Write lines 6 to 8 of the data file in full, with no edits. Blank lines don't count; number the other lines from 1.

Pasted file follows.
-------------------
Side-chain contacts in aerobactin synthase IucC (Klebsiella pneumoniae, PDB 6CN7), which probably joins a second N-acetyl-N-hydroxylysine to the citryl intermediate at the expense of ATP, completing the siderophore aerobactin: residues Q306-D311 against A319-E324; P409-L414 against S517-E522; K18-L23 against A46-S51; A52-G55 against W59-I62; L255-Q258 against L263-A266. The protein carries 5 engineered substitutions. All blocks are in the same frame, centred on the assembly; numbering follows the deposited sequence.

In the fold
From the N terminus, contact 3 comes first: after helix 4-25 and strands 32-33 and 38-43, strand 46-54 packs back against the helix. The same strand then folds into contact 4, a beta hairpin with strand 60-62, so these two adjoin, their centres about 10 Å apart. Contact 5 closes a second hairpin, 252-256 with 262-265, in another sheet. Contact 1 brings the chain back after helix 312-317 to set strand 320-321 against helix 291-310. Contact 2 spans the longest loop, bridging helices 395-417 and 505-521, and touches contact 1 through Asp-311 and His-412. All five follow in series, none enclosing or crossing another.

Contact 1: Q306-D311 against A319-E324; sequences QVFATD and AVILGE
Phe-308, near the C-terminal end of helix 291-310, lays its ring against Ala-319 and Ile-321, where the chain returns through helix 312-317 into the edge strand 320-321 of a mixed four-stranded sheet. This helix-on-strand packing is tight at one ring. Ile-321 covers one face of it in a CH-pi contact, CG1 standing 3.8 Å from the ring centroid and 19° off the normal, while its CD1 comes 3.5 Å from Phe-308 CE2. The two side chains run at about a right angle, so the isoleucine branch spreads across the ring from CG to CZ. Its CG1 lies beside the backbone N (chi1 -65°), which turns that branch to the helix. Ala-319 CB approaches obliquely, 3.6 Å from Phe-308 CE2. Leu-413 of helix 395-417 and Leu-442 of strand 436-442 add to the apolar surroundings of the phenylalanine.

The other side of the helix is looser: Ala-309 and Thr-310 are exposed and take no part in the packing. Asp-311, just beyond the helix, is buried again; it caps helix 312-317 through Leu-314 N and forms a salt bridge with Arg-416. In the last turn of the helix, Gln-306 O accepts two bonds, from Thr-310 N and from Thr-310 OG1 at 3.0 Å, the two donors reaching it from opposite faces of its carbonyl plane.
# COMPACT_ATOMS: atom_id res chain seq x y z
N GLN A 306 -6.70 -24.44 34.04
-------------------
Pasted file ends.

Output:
The other side of the helix is looser: Ala-309 and Thr-310 are exposed and take no part in the packing. Asp-311, just beyond the helix, is buried again; it caps helix 312-317 through Leu-314 N and forms a salt bridge with Arg-416. In the last turn of the helix, Gln-306 O accepts two bonds, from Thr-310 N and from Thr-310 OG1 at 3.0 Å, the two donors reaching it from opposite faces of its carbonyl plane.
# COMPACT_ATOMS: atom_id res chain seq x y z
N GLN A 306 -6.70 -24.44 34.04